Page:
Abdomen

    • Inspect the abdomen, palpate for areas of tenderness especially over the liver, spleen, kidneys and bladder, and auscultate bowel sounds.
    • Inspect the perineum and external genitalia.

    Limbs

    • Inspect all the limbs and joints, palpate for bony and soft tissue tenderness and check joint movements, stability and muscular power.
    • Examine sensory and motor function of any nerve roots or peripheral nerves that may have been injured. 

    Back

    • Log roll the child. Inspect the entire length of the back and buttocks and palpate the spine for tenderness.
    • Inspect the anus. Digital examination of the anus is rarely needed; however, if indicated should be performed by one person.

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    Secondary Survey Checklist:

    Head

    • Scalp: lacerations, bruising, depressions or irregularities in the skull, Battles sign (bruising behind the ear indicative of a base of skull fracture).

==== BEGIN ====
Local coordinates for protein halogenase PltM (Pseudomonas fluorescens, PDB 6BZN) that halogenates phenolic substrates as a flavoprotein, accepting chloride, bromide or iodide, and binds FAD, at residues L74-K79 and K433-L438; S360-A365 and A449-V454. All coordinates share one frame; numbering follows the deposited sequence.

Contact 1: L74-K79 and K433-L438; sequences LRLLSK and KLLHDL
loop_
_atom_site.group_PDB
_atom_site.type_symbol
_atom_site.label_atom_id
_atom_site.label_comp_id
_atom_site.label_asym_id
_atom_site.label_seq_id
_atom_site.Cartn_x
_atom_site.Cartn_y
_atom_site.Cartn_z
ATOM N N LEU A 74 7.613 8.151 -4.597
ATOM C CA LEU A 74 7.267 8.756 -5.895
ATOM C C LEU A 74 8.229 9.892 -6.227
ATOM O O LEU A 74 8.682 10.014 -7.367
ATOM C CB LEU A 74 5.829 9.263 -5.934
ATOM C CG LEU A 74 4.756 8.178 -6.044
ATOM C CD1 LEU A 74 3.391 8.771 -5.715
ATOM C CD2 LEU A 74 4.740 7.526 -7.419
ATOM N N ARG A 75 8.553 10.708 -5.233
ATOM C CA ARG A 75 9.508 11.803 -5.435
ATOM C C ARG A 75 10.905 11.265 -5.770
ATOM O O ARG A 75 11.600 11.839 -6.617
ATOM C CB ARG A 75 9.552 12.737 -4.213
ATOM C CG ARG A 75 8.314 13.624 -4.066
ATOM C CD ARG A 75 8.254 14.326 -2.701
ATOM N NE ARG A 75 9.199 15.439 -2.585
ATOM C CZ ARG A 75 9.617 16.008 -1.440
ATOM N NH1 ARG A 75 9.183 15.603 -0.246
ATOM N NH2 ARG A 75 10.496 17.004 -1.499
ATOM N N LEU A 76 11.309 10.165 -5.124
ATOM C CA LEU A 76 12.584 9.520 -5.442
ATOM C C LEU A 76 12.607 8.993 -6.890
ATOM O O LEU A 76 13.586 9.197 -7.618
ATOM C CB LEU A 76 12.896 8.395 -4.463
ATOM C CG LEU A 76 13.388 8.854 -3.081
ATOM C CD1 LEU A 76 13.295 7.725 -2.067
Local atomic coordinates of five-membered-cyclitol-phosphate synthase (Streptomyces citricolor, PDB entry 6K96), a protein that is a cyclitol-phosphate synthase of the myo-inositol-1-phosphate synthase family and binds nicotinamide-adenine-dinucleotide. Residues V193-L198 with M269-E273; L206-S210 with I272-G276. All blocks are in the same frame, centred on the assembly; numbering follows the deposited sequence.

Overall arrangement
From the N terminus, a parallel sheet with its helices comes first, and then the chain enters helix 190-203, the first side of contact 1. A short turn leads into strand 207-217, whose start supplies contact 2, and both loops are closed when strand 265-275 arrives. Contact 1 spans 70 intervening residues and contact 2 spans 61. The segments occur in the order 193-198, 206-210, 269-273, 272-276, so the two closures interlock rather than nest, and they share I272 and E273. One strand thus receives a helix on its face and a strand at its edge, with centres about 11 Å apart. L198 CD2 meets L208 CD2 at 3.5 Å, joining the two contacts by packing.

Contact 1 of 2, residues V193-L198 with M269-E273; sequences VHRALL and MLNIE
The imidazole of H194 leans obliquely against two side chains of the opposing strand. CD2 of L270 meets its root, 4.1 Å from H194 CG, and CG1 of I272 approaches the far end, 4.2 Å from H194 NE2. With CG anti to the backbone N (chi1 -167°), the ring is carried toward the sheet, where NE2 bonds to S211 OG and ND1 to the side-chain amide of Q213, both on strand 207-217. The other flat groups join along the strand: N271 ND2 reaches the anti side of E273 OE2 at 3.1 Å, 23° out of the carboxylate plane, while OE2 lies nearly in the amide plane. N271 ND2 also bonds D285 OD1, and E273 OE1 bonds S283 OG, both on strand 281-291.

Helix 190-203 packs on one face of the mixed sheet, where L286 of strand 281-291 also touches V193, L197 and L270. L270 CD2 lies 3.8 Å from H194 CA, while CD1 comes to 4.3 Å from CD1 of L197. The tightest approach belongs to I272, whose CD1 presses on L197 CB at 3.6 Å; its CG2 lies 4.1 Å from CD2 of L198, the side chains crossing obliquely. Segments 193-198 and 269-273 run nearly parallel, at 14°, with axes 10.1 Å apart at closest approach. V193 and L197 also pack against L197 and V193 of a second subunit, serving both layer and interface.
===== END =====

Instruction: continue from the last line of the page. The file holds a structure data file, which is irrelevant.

• Mouth: lacerations to the lips, gums, tongue or palate.
    • Teeth: subluxed, loose, missing or fractured.
    • Nose: deformities, bleeding, nasal septal haematoma, CSF leak
    • Ears: bleeding, blood behind tympanic membrane.
    • Eyes: foreign body, subconjunctival haemmorhage, hyphaema, irregular iris, penetrating injury, contact lenses.
    • Jaw: pain, trismus, malocclusion.

    Neck

    • Cervical spine: pain, tenderness, deformity, inability to move neck;
    • Soft tissues: bruising, pain and tenderness;
    • Trachea: deviation, crepitus;
    • Neck veins: distention.

    Chest

    • Chest wall: bruising, lacerations, penetrating injury, tenderness, flail segment.
    • Lung fields: percussion note, lack of breath sounds, wheezing, crepitations.
    • Heart: Apex beat, presence and quality of heart sounds.

    Abdomen